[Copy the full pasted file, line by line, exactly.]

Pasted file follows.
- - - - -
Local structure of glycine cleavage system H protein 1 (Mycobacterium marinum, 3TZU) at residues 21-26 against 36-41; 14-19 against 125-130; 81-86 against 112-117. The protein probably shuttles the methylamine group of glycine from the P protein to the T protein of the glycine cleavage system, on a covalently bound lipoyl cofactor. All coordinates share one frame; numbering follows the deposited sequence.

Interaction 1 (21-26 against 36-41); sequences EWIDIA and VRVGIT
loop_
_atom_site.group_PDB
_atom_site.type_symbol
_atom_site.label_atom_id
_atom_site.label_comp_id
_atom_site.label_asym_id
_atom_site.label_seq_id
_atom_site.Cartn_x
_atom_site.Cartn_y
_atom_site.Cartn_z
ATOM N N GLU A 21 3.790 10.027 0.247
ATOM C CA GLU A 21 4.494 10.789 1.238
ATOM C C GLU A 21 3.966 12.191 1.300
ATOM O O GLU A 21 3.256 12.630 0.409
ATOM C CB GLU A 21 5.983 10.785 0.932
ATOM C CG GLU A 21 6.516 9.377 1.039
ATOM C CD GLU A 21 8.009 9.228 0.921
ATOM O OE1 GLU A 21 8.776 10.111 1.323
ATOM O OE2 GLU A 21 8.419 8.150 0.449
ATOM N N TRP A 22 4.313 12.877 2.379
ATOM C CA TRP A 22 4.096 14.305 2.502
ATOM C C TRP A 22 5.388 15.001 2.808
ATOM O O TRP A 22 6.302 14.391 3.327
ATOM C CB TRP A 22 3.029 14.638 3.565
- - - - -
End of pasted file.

Local structure of glycine cleavage system H protein 1 (Mycobacterium marinum, 3TZU) at residues 21-26 against 36-41; 14-19 against 125-130; 81-86 against 112-117. The protein probably shuttles the methylamine group of glycine from the P protein to the T protein of the glycine cleavage system, on a covalently bound lipoyl cofactor. All coordinates share one frame; numbering follows the deposited sequence.

Interaction 1 (21-26 against 36-41); sequences EWIDIA and VRVGIT
loop_
_atom_site.group_PDB
_atom_site.type_symbol
_atom_site.label_atom_id
_atom_site.label_comp_id
_atom_site.label_asym_id
_atom_site.label_seq_id
_atom_site.Cartn_x
_atom_site.Cartn_y
_atom_site.Cartn_z
ATOM N N GLU A 21 3.790 10.027 0.247
ATOM C CA GLU A 21 4.494 10.789 1.238
ATOM C C GLU A 21 3.966 12.191 1.300
ATOM O O GLU A 21 3.256 12.630 0.409
ATOM C CB GLU A 21 5.983 10.785 0.932
ATOM C CG GLU A 21 6.516 9.377 1.039
ATOM C CD GLU A 21 8.009 9.228 0.921
ATOM O OE1 GLU A 21 8.776 10.111 1.323
ATOM O OE2 GLU A 21 8.419 8.150 0.449
ATOM N N TRP A 22 4.313 12.877 2.379
ATOM C CA TRP A 22 4.096 14.305 2.502
ATOM C C TRP A 22 5.388 15.001 2.808
ATOM O O TRP A 22 6.302 14.391 3.327
ATOM C CB TRP A 22 3.029 14.638 3.565